[14 January 2014]
Products Affected - Description
Daunorubicin hydrochloride solution for injection, 5 mg/mL, Bedford
4 mL single-dose vial (NDC 55390-0108-10)
10 mL single-dose vial (NDC 55390-0108-01)
Cerubidine lyophilized powder for injection, Bedford
20 mg single-dose vial, package of 10 (NDC 55390-0281-10)
Daunorubicin hydrochloride solution for injection, 5 mg/mL, Teva
4 mL single-dose vial (NDC 00703-5233-13)
4 mL Novaplus single-dose vial (NDC 00703-5233-93)
Reason for the Shortage
- Ben Venue has stopped production in its plant in Bedford, Ohio and will close in early 2014. Ben Venue supplies multiple sterile injectable products for Bedford Laboratories. Supplies of product that has already been manufactured will continue to be released until inventory is depleted. Bedford Laboratories has a small number of products manufactured elsewhere that are not affected by this closure.1
- Teva states the reason for the shortage is demand exceeding available supply.2
Insufficient supplies for usual ordering.
Estimated Resupply Dates
- Bedford has Cerubidine 20 mg lyophilized powder for injection on long-term back order and the company cannot estimate a release date. Ben Venue manufactured Cerubidine for Bedford.1
- Bedford has daunorubicin solution for injection 4 mL and 10 mL vials on long-term back order and the company cannot estimate a release date. Ben Venue manufactured daunorubicin for Bedford.1
- Teva has limited supplies of daunorubicin available for drop shipment only.2
Implications for Patient Care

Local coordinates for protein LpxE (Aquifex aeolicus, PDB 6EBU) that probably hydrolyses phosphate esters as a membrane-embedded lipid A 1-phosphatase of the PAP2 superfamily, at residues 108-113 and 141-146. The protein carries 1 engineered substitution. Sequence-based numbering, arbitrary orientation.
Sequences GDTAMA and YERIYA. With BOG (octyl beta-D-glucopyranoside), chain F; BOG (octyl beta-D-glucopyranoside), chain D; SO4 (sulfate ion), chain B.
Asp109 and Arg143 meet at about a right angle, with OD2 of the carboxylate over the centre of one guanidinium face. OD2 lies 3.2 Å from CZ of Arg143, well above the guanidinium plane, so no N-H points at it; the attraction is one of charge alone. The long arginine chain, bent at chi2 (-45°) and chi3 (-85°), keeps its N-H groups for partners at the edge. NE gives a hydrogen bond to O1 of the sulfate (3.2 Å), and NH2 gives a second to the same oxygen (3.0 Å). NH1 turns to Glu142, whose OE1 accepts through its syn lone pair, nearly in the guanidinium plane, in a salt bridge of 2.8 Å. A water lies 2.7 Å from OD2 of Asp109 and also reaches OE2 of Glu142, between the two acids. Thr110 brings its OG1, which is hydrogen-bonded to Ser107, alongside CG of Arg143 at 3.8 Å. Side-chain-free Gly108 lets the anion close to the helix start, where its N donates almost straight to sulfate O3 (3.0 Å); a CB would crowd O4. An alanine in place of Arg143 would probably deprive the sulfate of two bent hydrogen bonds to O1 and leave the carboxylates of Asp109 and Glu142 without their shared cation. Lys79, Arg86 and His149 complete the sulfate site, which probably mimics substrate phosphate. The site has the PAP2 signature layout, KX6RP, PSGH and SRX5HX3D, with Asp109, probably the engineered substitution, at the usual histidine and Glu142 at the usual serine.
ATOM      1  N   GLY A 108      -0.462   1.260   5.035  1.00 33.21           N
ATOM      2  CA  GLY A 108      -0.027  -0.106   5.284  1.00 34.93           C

- Daunorubicin hydrochloride is an anthracycline antineoplastic antibiotic. It is labeled for the treatment of acute lymphocytic leukemia (adults, children) and for acute myelocytic leukemia (adults), usually used in combination with other antineoplastic agents.3-5
- Daunorubicin hydrochloride is also used off-label for a variety of neoplastic diseases including chronic myelogenous leukemia (combination therapy), acute promyelocytic leukemia (combination therapy), and anaplastic large cell lymphoma (children).3-5
- Chemotherapy agents, such as daunorubicin hydrochloride, pose additional safety risks both for patients and for healthcare workers handling these agents.3,4
- Use additional caution when processing orders for chemotherapy drugs, especially when switching between chemotherapy agents or when processing orders for chemotherapy agents with which staff may be unfamiliar (eg, those not normally prescribed at a specific institution).3,4
Alternative Agents & Management
- The choice of an alternative agent must be patient-specific and based on renal function, liver function, and the neoplasm type and location. No single agent can be substituted for daunorubicin hydrochloride.3-5
- Consider evaluating the health-care system’s total supply of daunorubicin hydrochloride before beginning patients on combination chemotherapy regimens containing daunorubicin hydrochloride. If adequate supplies are not available, select an alternative regimen.
- Consult a Hematology/Oncology specialist for patient- and neoplasm-specific recommendations.